“When Facebook implemented the ‘Timeline’ format, there was more criticism than praise; this may have been due to the chore of learning how the new function worked. Happily, the recently enhanced News Feed function appears easier to learn, and this article is a good guide to use for adapting to the changes.”
4 Ways Publishers Can Optimize for Facebook’s New News Feed
by Lauren Indvik
March 8, 2013
Facebook unveiled its “new” News Feed Thursday, and while we won’t know the full range of effects it will have on the pages of brands and publishers for some time, Facebook has provided a few clues to help administrators optimize their pages ahead of its rollout.
First, let’s take a look at the changes. The new News Feed is cleaner, more visual and has more filtering controls. The size of photos and videos have been enlarged, making the quality of visual media more important than ever before. That’s great news for magazines and other publishers with deep photo resources; for publishers that rely largely on Creative Commons or stock imagery, the challenge is greater.
In addition to larger photos and videos, Facebook has introduced a number of “sub feeds” to give users greater control over what updates appear in their streams. Users can opt to view updates from All or just Close Friends, only photo updates, only music updates, only updates from pages and public figures they follow (i.e., subscribe to), only updates from Groups and only updates from game apps. They can also view updates in reverse-chronological order.
While these changes could have a negative impact on publishers’ pages, particularly if users opt to spend all or most of their time viewing updates from their Close Friends, Facebook insists it could be a boon as well, because users can switch over to the “Following” feed to get updates outside their friend circles precisely when they want them.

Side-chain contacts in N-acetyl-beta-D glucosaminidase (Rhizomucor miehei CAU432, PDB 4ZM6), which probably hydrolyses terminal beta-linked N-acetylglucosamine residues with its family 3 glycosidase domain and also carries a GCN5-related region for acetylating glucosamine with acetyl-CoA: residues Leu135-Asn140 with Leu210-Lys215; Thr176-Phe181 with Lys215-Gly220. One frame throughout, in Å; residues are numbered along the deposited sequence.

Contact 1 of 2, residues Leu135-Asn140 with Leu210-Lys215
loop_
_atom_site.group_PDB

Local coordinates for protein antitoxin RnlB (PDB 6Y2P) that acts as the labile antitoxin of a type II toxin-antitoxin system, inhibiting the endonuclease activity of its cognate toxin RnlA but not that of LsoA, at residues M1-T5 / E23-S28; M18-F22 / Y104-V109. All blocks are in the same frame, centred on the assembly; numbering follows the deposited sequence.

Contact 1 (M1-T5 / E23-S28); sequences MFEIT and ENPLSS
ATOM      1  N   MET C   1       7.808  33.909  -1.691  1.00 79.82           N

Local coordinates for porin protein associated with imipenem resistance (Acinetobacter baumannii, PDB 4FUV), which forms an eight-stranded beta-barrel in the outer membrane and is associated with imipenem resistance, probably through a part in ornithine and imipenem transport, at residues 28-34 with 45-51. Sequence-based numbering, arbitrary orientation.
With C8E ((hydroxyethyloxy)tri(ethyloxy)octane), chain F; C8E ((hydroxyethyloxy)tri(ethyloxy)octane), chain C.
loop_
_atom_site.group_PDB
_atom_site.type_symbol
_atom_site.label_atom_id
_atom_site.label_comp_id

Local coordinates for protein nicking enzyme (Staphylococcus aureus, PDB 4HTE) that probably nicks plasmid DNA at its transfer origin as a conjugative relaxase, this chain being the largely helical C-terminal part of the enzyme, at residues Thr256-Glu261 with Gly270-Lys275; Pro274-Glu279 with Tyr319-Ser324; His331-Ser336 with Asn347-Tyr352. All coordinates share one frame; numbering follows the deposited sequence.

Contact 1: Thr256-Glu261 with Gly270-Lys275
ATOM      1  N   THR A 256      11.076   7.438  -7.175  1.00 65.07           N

Beyond those changes, the look of the new News Feed is far more consistent across smartphones, tablets and desktops than previously. For a visual overview of the alterations, click through our slideshow, or check out Facebook’s official overview.
Publishers can make some changes to their content to take advantage of the coming changes. Here’s a few recommendations:
1. Invest in high-quality, high-resolution images. High-quality imagery is more important than ever before. Photos now make up nearly half of all News Feed stories, according to Facebook, up from 30% just a year ago. That growth is likely to accelerate now that Facebook is enlarging the size of photos in the News Feed. Facebook recommends publishers use images with a width of at least 552 pixels. As a bonus, publishers no longer need to upload full-sized images next to their story links. According to one Facebook source, Facebook will now display thumbnail photos pulled from story pages at the same size as images uploaded directly to the News Feed. As such, it’s important for publishers to upload thumbnail images with a width of at least 552 pixels on their sites.
3. Post about trending topics. News stories about a single topic will be highlighted in thumbnail-rich carousels in the News Feed, like the one featuring Taylor Swift stories, below. Thus it may be more advantageous to share trending rather than outlier stories on Facebook.
Images courtesy of Facebook
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